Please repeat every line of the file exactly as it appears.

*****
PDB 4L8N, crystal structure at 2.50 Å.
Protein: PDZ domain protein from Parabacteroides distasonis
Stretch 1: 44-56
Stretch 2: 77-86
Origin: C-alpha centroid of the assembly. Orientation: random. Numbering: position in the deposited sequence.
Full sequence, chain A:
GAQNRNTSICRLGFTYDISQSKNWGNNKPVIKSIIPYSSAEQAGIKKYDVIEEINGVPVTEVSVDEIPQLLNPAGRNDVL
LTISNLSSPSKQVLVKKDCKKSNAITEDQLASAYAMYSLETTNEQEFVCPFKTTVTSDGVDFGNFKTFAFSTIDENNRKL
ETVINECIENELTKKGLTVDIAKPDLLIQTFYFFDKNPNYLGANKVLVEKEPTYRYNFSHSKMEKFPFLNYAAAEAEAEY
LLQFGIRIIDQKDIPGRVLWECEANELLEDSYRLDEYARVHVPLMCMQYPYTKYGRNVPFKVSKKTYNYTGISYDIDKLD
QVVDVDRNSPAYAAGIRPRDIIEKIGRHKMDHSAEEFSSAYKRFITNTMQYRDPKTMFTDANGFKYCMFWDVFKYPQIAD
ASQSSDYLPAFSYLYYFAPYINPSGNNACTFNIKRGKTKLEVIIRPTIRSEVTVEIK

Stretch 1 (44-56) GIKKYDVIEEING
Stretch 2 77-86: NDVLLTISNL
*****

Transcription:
PDB 4L8N, crystal structure at 2.50 Å.
Protein: PDZ domain protein from Parabacteroides distasonis
Stretch 1: 44-56
Stretch 2: 77-86
Origin: C-alpha centroid of the assembly. Orientation: random. Numbering: position in the deposited sequence.
Full sequence, chain A:
GAQNRNTSICRLGFTYDISQSKNWGNNKPVIKSIIPYSSAEQAGIKKYDVIEEINGVPVTEVSVDEIPQLLNPAGRNDVL
LTISNLSSPSKQVLVKKDCKKSNAITEDQLASAYAMYSLETTNEQEFVCPFKTTVTSDGVDFGNFKTFAFSTIDENNRKL
ETVINECIENELTKKGLTVDIAKPDLLIQTFYFFDKNPNYLGANKVLVEKEPTYRYNFSHSKMEKFPFLNYAAAEAEAEY
LLQFGIRIIDQKDIPGRVLWECEANELLEDSYRLDEYARVHVPLMCMQYPYTKYGRNVPFKVSKKTYNYTGISYDIDKLD
QVVDVDRNSPAYAAGIRPRDIIEKIGRHKMDHSAEEFSSAYKRFITNTMQYRDPKTMFTDANGFKYCMFWDVFKYPQIAD
ASQSSDYLPAFSYLYYFAPYINPSGNNACTFNIKRGKTKLEVIIRPTIRSEVTVEIK

Stretch 1 (44-56) GIKKYDVIEEING
Stretch 2 77-86: NDVLLTISNL